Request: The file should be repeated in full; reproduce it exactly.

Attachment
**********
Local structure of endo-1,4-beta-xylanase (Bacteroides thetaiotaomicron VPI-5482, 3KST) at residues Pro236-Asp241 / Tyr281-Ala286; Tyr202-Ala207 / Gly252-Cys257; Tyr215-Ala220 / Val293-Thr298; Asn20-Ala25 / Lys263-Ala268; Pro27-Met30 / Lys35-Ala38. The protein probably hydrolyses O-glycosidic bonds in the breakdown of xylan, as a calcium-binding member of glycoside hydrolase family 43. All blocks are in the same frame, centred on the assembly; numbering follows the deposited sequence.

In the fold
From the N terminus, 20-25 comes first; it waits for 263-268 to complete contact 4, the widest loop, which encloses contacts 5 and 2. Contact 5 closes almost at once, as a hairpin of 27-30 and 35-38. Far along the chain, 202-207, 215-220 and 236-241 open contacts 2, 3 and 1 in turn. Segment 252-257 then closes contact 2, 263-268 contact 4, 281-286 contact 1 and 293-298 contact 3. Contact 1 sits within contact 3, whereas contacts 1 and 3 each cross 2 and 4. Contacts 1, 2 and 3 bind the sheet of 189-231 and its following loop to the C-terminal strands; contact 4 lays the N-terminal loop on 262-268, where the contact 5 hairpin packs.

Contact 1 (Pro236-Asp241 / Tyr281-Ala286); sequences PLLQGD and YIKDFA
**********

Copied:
Local structure of endo-1,4-beta-xylanase (Bacteroides thetaiotaomicron VPI-5482, 3KST) at residues Pro236-Asp241 / Tyr281-Ala286; Tyr202-Ala207 / Gly252-Cys257; Tyr215-Ala220 / Val293-Thr298; Asn20-Ala25 / Lys263-Ala268; Pro27-Met30 / Lys35-Ala38. The protein probably hydrolyses O-glycosidic bonds in the breakdown of xylan, as a calcium-binding member of glycoside hydrolase family 43. All blocks are in the same frame, centred on the assembly; numbering follows the deposited sequence.

In the fold
From the N terminus, 20-25 comes first; it waits for 263-268 to complete contact 4, the widest loop, which encloses contacts 5 and 2. Contact 5 closes almost at once, as a hairpin of 27-30 and 35-38. Far along the chain, 202-207, 215-220 and 236-241 open contacts 2, 3 and 1 in turn. Segment 252-257 then closes contact 2, 263-268 contact 4, 281-286 contact 1 and 293-298 contact 3. Contact 1 sits within contact 3, whereas contacts 1 and 3 each cross 2 and 4. Contacts 1, 2 and 3 bind the sheet of 189-231 and its following loop to the C-terminal strands; contact 4 lays the N-terminal loop on 262-268, where the contact 5 hairpin packs.

Contact 1 (Pro236-Asp241 / Tyr281-Ala286); sequences PLLQGD and YIKDFA